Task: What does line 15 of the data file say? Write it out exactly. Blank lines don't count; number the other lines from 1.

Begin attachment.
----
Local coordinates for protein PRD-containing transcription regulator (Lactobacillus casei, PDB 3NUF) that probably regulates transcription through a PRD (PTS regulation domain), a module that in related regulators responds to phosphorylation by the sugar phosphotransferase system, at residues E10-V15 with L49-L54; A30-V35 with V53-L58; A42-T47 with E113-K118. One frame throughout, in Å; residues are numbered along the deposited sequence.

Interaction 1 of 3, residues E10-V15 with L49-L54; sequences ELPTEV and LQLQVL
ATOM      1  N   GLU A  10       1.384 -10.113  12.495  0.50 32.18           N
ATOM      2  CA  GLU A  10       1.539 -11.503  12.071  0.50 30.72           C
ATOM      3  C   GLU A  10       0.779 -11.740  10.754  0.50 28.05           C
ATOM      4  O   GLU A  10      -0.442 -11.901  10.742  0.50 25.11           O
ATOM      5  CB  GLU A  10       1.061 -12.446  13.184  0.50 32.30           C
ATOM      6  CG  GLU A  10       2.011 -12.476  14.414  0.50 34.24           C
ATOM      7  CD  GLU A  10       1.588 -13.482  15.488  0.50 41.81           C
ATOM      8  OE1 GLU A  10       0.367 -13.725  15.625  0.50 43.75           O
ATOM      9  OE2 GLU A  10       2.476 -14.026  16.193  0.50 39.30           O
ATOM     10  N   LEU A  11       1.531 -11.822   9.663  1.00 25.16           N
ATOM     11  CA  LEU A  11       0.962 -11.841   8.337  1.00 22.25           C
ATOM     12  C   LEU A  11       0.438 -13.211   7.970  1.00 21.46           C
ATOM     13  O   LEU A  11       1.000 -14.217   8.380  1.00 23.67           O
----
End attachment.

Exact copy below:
ATOM     13  O   LEU A  11       1.000 -14.217   8.380  1.00 23.67           O